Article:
whereby the motor speed is maintained at speeds for imparting the desired vibrations to the crib. I have also discovered that by the use of an outwardly movable weight, the relative speed of the motor is adjusted automatically, depending upon the resistance to vibration offered by the crib. Thus, the same frequency of vibrations is imparted to cribs regardless of the resistances of vibrations which they offer.
The motor and weight can be set into motion manually, as for example, any length of time up to fifteen minutes if the gear train is of the type for completing a cycle of rotation of the disk in fifteen minutes. This is accomplished by turning the disk 106, by wheel 118, in a counter clockwise direction as, for example, moving the disk from the position shown in FIG. 7 to a position shown in FIG. 6. As the roller 134 is being cammed outwardly by the surface of the notch 132, the circuit to the motor will be established through the micro switch 138 and the circuit will be maintained until the roller moves to the substantially extreme inner position in the switch.
Also the wheel 118 may be used for manually stopping the motor by turning the disk 106 in a clockwise direction by wheel 118. Such movement is through the detent 128, i.e., the finger 126 thereof engaging the wall forming the opening 124 in disk 106. That end of the detent which is opposite finger 126 is provided with a notch 146 of such contour that it is prevented from further clockwise movement after it is moved against the roller 134 when the roller is within the notch 132. Thus, when an attempt is made to stop the motor by the wheel 118, the disk 106 cannot be moved manually beyond the stopping position.
It will be observed that the hole 124 in the disk 106 is somewhat larger than the width of finger 126 of detent 28. Thus when the disk 106 is moved in a clockwise direction, i.e., upon starting of the disk by the starting of the motor in response for demand for starting by the microphone 40, the detent cannot prevent this clockwise movement since the disk .can move clockwise underneath the detent. The size of the hole 124 permits rela tive movement of the disk and detent to such extent that the extreme outer end 148, which would prevent clockwise movement of the disk, is not effective since the lost motion connection through the hole 124 allows clockwise movement of the disk underneath the detent as the roller climbs upwardly out of the notch 132.
After a predetermined movement of the disk 106 in a clockwise direction, a leaf spring, not shown, riding on the periphery of the disk, will move inwardly over a shoulder, not shown, on the periphery of the disk. Thereafter the disk cannot be moved in a counter-clockwise direction because if such attempt were made, the shoulder would engage the leaf spring, which latter then functions as a stop. Thus the disk cannot be moved counter-clockwise to a motor stopping position. The motor can be stopped only when there is no demand from the microphone, and, if there is no demand from the microphone, the motor can be stopped only by a clockwise movement of the disk, either by the motor or by turning the wheel 118 clockwise.
Referring now to FIGS. 4 and 12, the inlet nipple 152 leading to the vibrator (not shown) of the microphone is confronted by a housing 154 having a plurality of passages 156. It has been. found that such construction causes the vibrator of the microphone to concentrate readily to noises created by the child in the crib and to shield the vibrator from extraneous noises about the crib.
While the form of embodiment herein shown and described, constitutes preferred form, it is to be understood that other forms may be adopted falling within the scope of the claims that follow.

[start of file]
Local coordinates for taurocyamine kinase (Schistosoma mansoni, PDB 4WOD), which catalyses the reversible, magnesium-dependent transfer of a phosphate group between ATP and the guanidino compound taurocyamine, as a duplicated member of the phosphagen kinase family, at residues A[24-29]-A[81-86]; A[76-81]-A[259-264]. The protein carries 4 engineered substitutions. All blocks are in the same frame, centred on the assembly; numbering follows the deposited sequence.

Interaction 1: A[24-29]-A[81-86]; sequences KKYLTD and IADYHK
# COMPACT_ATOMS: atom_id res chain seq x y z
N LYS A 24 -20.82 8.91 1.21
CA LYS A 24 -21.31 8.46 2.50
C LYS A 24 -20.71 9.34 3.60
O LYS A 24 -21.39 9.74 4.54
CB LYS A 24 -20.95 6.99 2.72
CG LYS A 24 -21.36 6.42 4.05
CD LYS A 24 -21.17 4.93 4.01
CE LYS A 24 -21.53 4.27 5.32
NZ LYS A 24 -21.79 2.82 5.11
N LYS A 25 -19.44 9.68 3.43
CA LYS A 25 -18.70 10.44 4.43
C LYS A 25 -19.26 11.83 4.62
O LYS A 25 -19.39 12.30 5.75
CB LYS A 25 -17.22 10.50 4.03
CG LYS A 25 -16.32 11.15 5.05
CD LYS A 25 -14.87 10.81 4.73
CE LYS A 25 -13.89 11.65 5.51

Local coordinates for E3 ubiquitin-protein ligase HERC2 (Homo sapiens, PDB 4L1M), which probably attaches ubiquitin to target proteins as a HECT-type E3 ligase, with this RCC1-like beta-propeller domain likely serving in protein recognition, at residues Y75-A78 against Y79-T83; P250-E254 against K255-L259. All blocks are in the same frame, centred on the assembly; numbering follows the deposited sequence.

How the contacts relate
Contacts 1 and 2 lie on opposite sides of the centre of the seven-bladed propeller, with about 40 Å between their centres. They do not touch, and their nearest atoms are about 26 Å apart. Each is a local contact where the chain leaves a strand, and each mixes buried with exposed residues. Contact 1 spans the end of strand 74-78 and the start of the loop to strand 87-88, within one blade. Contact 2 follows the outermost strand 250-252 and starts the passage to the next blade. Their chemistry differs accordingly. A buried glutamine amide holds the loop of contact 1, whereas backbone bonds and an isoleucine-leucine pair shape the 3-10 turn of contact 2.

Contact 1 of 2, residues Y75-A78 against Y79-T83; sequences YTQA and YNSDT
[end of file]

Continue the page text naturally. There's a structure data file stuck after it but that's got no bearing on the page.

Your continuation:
1. In combination:
(A) A vibratable baby crib having legs, the lower ends,
thereof resting stationarily on a floor;
(B) a rotatable shaft;
(C) an electric motor for rotating the shaft;
(D) means for supporting the electric motor and the shaft by the crib with said shaft on a vertical axis;
(E) a weight extending from one side of the shaft;
(F) means for supporting the Weight for rotatable movement by the shaft and for horizontal outward movement relative to the shaft for imparting vibrator movement to the crib;
(G) and means for maintaining the vibratory movement which is imparted to the crib by the rotation of the weight at a constant frequency, comprising a spring disposed to yieldingly resist outward movement of the weight relative to the shaft.
2. A combination comprising:
(A) A vibratable baby crib having legs, the lower ends of which rest stationarily on a floor;
(B) a rotatable shaft;
(C) an electric motor for rotating the shaft;
(D) means for supporting the electric motor and the shaft by the crib with the shaft on a vertical axis;
(E) weight means on the shaft including:
(1) weight parts disposed for substantially counterbalancing one another about the axis of said vertical shaft when the shaft is idle and becoming progressively eccentric as the speed of rotation of the shaft increases for imparting to the crib an essentially vibratory, horizontal motion at a constant frequency.
3. A combination comprising:
(A) A vibratable baby crib having legs, the lowered ends of which rest stationarily on a floor;
(B) means for imparting to the crib an essentially vibratory, horizontal motion at a constant speed, said means comprising:
(1) a rotatable shaft;
(2) an electric motor for rotating the shaft;
(3) means for supporting the electric motor and the shaft by the crib with the shaft on a vertical axis; (4) weight means on the shaft, said weight means including:
(a) weight parts disposed for substantially counter-balancing one another about the axis of said vertical shaft when the shaft is idle and becoming progressively eccentric as the speed of the rotation of the shaft increases.
4. A combination as defined in claim 3, characterized in that one of the weight parts includes an arm fixed to and extending horizontally of the shaft and another part pivotally carried by the arm and extending to a position to substantially counterbalance the weight means when the shaft is idle;
(5) and means pivotally connecting said other part with this arm. 5. A combination as defined in claim 3, characterized to include:
(5) a spring yieldingly resisting progressive eccentric movement of the weight means.
References Cited by the Examiner FRANK B. SHERRY, Primary Examiner.
R. D. KRAUS, Assistant Examiner.